Under The Capitalist economy, the wealth produced by the co-operation of these four factors is distributed over these very four factors as one share is given to Capital in the form of interest, the second share to Labor in the shape of wages, the third share to Land in the shape of rent (or revenue), and the fourth share (or the residue] is reserved for the Entrepreneur in the form of profit.

The Socialist View

On the other hand, under the Socialist economy, capital, and land instead of being private property, are considered to be national or collective property. So, the question of interest or rent (or revenue) does not arise at all under the philosophy of this system. Under the Socialist system, the entrepreneur to is not an individual but the state itself. So profit as well is out of the question here – at least in theory. Now, there remains only one factor namely labor. And labor alone is considered to have a right to wealth under the Socialist system, which it gets in the shape of “Wages”.

Let it be made clear that we are here concerned only with the basic philosophy or theory of socialism, and not with its present practice, for the actual practice in socialist countries is quite different from this theory.

The Islamic View

The Islamic system of the distribution of wealth is different from both the Capitalist and Socialist economic system. From the Islamic point of view, there are two kinds of people who have the right to wealth:

  1. Primary Right to Wealth

The Primary right denotes the right to wealth which is directly in consequence of participation in the process of production. In other words, the primary right is for those factors of production that have contributed in the process of producing some kind of wealth.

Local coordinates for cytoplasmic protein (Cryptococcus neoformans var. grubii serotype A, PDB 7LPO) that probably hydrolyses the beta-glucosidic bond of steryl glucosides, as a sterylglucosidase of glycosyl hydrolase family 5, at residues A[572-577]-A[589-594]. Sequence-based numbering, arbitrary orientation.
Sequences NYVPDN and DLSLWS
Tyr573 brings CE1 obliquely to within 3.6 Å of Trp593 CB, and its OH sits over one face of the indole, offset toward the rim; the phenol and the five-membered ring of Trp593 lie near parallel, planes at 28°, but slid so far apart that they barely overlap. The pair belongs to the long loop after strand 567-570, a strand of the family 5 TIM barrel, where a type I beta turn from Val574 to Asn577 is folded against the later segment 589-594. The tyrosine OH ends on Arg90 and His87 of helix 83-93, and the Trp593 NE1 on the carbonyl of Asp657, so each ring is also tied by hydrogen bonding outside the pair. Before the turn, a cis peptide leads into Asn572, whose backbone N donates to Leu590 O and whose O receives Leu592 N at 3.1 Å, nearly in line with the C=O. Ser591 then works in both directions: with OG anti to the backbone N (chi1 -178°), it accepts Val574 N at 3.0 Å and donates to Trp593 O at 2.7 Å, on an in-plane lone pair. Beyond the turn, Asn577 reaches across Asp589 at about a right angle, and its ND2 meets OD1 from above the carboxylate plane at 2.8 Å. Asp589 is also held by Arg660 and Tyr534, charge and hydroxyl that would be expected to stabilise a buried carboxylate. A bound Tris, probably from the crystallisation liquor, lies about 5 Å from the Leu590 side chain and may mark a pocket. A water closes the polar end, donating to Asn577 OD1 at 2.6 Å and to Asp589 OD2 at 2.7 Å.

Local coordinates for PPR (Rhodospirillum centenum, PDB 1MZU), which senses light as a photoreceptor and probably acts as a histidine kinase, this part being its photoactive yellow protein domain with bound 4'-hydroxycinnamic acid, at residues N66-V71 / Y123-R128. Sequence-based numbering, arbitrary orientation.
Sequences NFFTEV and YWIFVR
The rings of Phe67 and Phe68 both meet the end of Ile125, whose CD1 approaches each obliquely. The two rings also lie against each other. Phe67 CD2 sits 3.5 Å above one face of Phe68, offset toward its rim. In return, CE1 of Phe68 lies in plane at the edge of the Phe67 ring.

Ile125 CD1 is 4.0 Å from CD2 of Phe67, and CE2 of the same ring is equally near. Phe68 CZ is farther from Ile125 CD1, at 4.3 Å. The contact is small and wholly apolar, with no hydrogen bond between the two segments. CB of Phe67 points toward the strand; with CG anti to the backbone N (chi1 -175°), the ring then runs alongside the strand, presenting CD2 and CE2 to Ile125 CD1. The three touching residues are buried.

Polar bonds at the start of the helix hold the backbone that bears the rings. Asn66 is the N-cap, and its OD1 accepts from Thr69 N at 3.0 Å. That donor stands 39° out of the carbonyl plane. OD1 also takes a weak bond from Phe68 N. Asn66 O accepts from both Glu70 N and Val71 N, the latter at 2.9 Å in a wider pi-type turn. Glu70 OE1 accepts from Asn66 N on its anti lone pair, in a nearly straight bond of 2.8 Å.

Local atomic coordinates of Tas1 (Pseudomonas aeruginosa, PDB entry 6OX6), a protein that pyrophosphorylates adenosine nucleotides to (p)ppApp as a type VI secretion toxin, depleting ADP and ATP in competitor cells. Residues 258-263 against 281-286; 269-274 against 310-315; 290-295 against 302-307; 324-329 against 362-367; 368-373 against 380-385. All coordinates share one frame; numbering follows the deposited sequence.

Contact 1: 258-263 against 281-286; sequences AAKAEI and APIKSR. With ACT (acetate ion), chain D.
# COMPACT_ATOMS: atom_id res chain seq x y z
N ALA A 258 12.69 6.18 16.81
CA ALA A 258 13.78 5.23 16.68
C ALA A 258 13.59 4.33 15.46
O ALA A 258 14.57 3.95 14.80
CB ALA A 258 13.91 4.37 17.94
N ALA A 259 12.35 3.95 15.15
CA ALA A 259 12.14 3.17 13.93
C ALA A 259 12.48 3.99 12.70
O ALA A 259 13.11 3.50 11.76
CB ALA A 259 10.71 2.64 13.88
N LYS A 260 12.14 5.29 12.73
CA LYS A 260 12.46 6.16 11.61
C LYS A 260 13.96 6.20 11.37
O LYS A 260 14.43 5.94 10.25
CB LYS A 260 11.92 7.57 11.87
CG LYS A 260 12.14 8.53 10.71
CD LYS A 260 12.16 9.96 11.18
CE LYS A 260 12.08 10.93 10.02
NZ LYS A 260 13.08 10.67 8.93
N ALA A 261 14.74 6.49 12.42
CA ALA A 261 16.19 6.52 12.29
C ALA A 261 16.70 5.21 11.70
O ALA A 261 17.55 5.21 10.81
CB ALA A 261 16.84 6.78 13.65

• Secondary Right to Wealth

The Secondary right holders are those who have not directly contributed to the process of production. but it has been made an obligation upon the producers to make them co-sharers in their wealth. e.g. Beneficiaries of Sadaqat-ul-Wajibaat.

The primary right to wealth is enjoyed by the factors of production, but the factors of production as per Islamic theory are not specified or technically defined, nor is their share in wealth determined in exactly the same way as is done under the Capitalist of the economy. In fact, the two ways are quite distinct. From the Islamic point of view, the actual factors of production are Instead of four i.e.

  1. Capital: It is defined as the means of production that cannot be used in the process of production until and unless during this process, it is either wholly consumed or completely altered in form and which, therefore, cannot be let or leased (for example, liquid money or foodstuff, etc). The share of capital is in the form of profit and not interest.
  • Land: That is, those means of production, that are used in process of production in a way that their original and external form remains unaltered, and which can hence be leased (for example, land houses, machines, etc). Its share is in the form of rent.
  • Labor: That is, human exertion, whether of the Bodily organs or mind or heart. This exertion thus includes organization and planning too. ”The share of labor comes in the form of wages. As in the case of Mudarabah (Islamic mode of partnership), the compensation of labor is in the form of profit.

Whatever “wealth” is produced by the combined action of these three factors would be primarily distributed over these three factors.

Socialism and Islam

As we said, the Islamic System of the distribution of wealth is different from both socialism and capitalism both. The distinction between the Islamic economy and the Socialist economy is quite clear. Since Socialism does tot admit the idea of private property, wealth under the socialist system is distributed only in the form of wages. On the contrary, according to the Islamic principles of the distribution of wealth which we have outlined above, all the things that exist in the universe are in principle the property of Allah Himself. Then, the larger part of these things has been given equally to all men as a common trust. lt includes fire, water, earth, air, light, wild grass, hunting, fishing, mines,  un-owned and uncultivated lands, etc., which are not the property of any individual, but a common trust. Every human being is the beneficiary of this trust and Is equally entitled to its use.